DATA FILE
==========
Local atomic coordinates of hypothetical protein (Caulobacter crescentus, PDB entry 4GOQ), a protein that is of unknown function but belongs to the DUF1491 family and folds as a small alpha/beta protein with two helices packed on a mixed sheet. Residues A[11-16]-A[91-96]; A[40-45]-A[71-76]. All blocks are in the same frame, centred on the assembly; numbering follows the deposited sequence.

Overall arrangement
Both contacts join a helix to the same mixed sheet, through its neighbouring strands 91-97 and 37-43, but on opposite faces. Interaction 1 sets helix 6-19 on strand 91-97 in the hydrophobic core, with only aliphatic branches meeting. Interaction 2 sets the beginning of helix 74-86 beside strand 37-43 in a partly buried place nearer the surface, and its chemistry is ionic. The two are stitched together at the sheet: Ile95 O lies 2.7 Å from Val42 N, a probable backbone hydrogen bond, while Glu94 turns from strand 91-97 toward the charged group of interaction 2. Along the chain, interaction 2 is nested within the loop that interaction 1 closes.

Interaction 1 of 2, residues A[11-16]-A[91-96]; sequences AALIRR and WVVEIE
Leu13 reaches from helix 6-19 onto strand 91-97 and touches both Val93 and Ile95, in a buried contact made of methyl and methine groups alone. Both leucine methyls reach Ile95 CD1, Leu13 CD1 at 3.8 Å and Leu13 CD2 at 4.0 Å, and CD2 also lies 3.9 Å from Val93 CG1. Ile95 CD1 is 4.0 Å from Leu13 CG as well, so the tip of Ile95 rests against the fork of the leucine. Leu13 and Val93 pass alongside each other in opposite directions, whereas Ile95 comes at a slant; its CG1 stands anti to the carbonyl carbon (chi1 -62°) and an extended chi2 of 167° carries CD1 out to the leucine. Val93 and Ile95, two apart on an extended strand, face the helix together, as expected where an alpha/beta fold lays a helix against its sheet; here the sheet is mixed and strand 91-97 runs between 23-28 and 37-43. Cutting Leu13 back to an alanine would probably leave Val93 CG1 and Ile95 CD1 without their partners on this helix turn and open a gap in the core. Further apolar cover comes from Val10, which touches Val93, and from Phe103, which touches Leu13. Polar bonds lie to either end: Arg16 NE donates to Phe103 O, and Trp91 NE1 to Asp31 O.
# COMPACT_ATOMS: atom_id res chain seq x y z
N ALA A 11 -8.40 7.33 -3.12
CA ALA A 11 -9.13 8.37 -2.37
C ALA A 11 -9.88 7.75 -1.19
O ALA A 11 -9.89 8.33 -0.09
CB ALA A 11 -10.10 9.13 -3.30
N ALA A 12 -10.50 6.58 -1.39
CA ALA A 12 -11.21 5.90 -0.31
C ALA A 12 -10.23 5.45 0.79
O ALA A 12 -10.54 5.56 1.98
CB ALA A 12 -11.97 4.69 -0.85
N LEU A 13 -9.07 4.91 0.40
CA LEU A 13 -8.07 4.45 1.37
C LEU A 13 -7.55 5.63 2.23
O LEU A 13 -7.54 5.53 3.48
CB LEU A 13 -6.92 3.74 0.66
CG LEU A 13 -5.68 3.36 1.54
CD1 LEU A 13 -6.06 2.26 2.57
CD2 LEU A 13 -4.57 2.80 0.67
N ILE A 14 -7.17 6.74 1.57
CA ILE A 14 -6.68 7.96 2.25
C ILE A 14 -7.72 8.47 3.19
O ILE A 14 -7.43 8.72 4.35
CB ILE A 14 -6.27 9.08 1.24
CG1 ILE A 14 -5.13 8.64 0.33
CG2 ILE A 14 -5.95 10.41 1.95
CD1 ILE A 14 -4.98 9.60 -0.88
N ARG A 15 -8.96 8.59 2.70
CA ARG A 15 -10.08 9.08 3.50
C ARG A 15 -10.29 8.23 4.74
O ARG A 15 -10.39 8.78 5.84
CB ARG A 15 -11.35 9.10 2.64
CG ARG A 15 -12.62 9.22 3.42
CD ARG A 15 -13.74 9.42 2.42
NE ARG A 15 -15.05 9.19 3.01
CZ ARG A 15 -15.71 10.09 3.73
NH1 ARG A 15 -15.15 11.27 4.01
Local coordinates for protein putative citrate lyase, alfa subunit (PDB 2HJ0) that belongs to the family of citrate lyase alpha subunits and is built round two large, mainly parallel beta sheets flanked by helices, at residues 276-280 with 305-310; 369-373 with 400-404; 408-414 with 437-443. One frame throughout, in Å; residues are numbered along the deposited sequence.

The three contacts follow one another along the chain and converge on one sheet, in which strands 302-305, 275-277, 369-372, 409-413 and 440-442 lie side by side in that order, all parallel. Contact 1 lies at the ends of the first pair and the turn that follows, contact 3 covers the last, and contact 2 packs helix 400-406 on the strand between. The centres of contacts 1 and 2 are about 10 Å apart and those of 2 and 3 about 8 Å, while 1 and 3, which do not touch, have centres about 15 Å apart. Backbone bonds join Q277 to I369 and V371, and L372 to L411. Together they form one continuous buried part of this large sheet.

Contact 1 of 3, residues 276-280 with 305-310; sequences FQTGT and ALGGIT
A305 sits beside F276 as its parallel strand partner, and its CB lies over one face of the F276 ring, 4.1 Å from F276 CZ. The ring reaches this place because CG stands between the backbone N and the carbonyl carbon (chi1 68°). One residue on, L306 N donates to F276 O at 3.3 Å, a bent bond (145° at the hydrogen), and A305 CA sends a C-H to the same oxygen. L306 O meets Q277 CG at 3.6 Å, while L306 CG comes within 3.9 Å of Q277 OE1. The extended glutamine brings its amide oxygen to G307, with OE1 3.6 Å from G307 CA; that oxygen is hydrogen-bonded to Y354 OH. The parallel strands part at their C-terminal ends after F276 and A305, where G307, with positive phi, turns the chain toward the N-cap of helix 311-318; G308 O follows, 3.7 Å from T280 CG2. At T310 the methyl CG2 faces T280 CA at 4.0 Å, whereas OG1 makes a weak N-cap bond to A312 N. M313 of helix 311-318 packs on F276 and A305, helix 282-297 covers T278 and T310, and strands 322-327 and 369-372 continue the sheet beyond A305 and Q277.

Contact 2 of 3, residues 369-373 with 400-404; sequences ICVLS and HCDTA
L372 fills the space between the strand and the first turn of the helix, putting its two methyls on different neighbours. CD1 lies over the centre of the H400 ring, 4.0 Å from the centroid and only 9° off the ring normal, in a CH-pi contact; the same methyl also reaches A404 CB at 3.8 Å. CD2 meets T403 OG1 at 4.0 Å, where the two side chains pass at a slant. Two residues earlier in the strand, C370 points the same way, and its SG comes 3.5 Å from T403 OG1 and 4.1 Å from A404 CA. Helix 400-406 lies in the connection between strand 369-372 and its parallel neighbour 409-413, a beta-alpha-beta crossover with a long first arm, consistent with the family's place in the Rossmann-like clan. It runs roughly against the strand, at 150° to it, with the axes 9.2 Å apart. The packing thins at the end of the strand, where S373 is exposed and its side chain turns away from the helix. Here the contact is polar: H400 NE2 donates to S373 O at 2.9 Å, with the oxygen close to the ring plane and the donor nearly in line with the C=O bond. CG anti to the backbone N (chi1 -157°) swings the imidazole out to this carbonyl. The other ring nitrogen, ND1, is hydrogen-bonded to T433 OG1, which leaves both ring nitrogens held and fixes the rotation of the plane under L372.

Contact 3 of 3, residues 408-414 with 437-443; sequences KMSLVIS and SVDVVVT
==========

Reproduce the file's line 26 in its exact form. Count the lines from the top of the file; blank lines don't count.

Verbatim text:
CA ILE A 14 -6.68 7.96 2.25